Millions of people depend on Lake Malawi for water, transport, fishing and income from tourism.
However demands on the lake’s natural resources have led to historic disputes over their ownership and management.
In the second half of the nineteenth century, issues of water supply, degradation and over-fishing emerged as the some of the core issues requiring attention.
These issues have been exaggerated by rising levels of poverty and high rate of population growth: communities which experience poverty, population growth and lack of food often struggle to meet the trade-offs necessary for long term sustainability of resources in order to meet immediate short term needs.
Overfishing is perhaps one of the most important issues being addressed by the lake-shore communities: large scale commercial fishing has disrupted the traditional way of life which relies on fish harvested from the lake.
Malawi is particularly susceptible to changes in the lake’s stock of fish as the country is landlocked, whereas Tanzania and Mozambique have long coastlines on the Indian Ocean.
However the disputes do not only influence the communities that line the shore of Lake Malawi: misuse, consumption and pollution of shared water reserves are issues that run deep into the interiors of Malawi, Tanzania and Mozambique.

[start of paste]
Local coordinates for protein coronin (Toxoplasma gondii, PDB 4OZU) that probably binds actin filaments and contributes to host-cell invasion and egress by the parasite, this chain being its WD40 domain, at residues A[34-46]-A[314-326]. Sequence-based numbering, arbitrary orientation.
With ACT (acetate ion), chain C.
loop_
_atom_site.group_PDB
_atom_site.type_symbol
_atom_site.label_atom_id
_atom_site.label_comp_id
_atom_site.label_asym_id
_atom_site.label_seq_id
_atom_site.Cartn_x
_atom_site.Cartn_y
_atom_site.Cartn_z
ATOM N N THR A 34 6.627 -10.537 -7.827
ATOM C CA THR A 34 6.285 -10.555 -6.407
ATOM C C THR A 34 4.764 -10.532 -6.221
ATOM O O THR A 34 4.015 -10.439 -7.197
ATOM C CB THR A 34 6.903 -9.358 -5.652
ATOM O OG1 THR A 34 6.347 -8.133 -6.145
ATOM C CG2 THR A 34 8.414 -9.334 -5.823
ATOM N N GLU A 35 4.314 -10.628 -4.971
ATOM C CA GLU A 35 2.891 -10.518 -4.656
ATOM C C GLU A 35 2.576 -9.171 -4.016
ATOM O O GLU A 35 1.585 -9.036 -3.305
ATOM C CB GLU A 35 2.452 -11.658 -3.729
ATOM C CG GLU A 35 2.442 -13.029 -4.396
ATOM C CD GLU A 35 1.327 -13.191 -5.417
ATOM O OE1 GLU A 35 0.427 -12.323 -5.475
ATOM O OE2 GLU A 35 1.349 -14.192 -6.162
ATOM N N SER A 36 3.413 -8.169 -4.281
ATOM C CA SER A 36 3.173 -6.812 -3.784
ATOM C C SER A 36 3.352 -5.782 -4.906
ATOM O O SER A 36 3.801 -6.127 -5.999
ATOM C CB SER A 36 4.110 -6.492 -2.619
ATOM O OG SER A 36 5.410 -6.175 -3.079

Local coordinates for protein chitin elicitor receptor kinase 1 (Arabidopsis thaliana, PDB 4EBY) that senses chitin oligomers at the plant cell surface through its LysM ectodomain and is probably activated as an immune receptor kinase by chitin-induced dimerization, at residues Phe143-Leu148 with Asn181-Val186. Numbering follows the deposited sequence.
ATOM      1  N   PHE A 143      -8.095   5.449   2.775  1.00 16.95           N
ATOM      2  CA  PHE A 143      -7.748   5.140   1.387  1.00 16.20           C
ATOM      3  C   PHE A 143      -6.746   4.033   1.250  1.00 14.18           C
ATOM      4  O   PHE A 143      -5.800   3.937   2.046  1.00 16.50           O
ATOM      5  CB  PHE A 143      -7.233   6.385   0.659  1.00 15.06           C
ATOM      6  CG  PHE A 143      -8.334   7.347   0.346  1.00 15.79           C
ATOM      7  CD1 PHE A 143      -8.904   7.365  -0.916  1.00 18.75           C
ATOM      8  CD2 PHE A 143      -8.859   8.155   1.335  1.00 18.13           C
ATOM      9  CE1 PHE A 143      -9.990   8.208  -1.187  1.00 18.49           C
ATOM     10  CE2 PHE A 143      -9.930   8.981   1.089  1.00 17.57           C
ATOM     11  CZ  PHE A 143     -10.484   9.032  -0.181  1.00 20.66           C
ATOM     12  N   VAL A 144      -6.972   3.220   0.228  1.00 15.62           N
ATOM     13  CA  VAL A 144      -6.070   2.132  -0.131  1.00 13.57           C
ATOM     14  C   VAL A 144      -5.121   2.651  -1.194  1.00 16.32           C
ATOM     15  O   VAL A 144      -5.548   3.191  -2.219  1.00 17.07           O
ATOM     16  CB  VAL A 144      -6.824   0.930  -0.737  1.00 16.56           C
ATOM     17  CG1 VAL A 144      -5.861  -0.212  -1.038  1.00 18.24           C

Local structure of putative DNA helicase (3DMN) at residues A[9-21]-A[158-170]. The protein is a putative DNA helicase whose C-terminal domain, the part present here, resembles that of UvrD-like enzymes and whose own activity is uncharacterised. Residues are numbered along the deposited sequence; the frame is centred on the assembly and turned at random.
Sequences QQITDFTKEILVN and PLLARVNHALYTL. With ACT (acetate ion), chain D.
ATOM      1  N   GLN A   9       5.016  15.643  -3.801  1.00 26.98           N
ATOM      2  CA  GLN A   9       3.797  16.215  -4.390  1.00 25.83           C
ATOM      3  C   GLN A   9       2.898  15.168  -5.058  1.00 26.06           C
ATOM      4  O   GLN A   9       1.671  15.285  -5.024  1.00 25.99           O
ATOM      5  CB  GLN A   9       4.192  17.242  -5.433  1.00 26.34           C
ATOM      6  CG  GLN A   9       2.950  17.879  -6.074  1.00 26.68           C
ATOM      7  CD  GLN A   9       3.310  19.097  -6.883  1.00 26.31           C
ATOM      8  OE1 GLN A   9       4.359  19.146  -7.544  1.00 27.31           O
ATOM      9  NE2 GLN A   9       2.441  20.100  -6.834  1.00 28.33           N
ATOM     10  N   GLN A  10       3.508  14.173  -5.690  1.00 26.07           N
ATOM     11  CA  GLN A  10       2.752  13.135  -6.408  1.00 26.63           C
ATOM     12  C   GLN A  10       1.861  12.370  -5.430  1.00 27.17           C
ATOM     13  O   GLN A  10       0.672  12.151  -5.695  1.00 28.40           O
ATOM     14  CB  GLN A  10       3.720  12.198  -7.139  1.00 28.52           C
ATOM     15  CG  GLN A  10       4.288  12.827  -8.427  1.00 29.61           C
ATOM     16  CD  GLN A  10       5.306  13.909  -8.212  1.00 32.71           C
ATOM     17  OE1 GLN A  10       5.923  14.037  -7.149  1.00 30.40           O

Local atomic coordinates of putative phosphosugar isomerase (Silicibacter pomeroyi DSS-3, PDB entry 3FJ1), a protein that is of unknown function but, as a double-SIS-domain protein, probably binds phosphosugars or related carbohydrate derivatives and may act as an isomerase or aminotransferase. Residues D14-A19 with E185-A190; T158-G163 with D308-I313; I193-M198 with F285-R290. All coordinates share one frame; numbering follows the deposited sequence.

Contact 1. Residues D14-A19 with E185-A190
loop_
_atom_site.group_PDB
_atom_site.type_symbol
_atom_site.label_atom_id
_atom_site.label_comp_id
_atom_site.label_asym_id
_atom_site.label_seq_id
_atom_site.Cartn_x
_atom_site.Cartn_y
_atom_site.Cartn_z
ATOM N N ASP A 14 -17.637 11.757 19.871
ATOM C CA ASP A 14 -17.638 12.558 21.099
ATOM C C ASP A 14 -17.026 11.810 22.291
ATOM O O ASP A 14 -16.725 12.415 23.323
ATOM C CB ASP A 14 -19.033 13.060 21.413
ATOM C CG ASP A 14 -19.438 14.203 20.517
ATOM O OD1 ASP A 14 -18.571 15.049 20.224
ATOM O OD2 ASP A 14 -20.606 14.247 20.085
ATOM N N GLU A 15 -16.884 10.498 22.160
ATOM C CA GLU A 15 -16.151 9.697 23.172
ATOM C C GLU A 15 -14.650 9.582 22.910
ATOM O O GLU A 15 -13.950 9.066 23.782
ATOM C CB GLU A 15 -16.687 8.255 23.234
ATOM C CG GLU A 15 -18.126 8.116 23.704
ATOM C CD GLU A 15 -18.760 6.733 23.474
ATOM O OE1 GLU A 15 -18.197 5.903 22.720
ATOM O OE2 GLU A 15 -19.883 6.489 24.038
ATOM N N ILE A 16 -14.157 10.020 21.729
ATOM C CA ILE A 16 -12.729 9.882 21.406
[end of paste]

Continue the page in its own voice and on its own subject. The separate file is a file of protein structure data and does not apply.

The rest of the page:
For example, a major outlet from Lake Malawi is the Shire River, which flows from the southern tip of the lake, joining the lower course of the Zambezi in Mozambique.
The regulation of flow along this river has an important impact on the height of Lake Malawi, which can create floods.
The Shire also supplies an important yearly supply of water to the Zambezi, which has great seasonal variability in flow, and the communities along the shore both upstream and downstream of the confluence of the two rivers.
The amount of water that Malawi uses also affects the flow of the Zambezi: by using too much water, it can prohibit the amount of water flowing into the Zambezi. In contrast, if Malawi doesn’t manage the flow of the Shire River, too much water can cause the Zambezi to flood in Mozambique.
These issues have led to contested claims over ownership of the lake and a call for cross region cooperation in the management of the lake and its flow.